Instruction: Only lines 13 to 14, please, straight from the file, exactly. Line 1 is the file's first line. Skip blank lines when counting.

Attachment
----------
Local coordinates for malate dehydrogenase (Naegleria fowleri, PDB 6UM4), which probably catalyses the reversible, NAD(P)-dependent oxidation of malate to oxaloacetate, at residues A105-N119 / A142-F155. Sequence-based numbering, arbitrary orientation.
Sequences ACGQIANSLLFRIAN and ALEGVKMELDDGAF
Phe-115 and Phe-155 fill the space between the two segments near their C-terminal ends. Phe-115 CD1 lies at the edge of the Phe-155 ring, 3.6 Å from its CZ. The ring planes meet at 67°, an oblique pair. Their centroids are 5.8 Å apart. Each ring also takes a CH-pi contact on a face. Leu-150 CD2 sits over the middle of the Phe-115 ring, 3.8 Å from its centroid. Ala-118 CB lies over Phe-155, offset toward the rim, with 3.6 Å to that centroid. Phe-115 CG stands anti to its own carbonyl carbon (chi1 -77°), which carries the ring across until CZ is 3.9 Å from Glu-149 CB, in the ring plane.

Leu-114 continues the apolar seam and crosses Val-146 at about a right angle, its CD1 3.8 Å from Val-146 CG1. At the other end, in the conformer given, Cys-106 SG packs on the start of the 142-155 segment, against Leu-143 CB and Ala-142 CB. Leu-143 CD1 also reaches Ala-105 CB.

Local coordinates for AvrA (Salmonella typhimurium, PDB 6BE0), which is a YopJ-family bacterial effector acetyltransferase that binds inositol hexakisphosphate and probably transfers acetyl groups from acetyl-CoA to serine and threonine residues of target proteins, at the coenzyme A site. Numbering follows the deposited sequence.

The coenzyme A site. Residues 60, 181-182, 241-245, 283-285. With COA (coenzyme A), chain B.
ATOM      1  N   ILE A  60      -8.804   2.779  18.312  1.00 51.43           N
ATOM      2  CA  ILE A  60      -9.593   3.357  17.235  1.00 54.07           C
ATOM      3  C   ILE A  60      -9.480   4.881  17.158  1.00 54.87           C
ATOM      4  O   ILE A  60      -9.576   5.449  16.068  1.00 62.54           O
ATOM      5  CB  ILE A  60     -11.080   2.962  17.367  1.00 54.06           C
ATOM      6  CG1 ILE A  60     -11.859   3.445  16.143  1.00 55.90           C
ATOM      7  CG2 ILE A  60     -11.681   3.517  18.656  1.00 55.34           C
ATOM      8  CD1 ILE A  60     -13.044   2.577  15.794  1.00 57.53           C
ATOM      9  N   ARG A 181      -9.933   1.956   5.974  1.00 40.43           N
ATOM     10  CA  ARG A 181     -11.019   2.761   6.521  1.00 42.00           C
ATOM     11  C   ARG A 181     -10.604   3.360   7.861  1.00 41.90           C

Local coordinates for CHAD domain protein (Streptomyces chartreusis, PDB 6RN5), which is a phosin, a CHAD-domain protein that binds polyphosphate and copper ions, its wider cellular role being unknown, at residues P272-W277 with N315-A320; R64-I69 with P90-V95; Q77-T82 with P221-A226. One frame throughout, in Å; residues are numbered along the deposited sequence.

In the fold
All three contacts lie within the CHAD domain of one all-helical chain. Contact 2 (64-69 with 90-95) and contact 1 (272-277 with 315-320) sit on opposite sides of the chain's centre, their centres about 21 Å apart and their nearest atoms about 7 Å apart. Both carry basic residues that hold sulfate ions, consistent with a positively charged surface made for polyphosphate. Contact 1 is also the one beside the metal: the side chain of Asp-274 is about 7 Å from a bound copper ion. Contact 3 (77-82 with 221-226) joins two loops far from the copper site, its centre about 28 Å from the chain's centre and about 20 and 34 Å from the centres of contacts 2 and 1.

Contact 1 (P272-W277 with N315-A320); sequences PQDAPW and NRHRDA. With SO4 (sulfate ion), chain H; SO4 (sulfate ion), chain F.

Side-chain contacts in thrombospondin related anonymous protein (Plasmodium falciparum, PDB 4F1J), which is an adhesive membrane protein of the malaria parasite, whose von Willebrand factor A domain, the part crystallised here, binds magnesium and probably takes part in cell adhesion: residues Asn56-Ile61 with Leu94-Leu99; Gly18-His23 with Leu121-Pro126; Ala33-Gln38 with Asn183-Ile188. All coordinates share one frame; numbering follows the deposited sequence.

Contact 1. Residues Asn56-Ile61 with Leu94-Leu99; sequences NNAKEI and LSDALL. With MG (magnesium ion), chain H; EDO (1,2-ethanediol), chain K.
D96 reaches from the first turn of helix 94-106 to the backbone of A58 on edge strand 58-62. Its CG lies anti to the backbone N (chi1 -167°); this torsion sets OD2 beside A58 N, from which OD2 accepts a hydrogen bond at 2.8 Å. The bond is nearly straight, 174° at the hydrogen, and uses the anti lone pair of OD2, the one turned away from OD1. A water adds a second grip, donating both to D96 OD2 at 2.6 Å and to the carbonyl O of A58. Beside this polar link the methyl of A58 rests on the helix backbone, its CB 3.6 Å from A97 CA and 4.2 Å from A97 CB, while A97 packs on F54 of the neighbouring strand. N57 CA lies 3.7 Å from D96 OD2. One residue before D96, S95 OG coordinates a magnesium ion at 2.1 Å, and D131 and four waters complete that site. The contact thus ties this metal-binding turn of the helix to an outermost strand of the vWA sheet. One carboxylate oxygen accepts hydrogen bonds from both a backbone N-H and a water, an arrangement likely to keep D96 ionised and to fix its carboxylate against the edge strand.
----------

ATOM      7  CG2 ILE A  60     -11.681   3.517  18.656  1.00 55.34           C
ATOM      8  CD1 ILE A  60     -13.044   2.577  15.794  1.00 57.53           C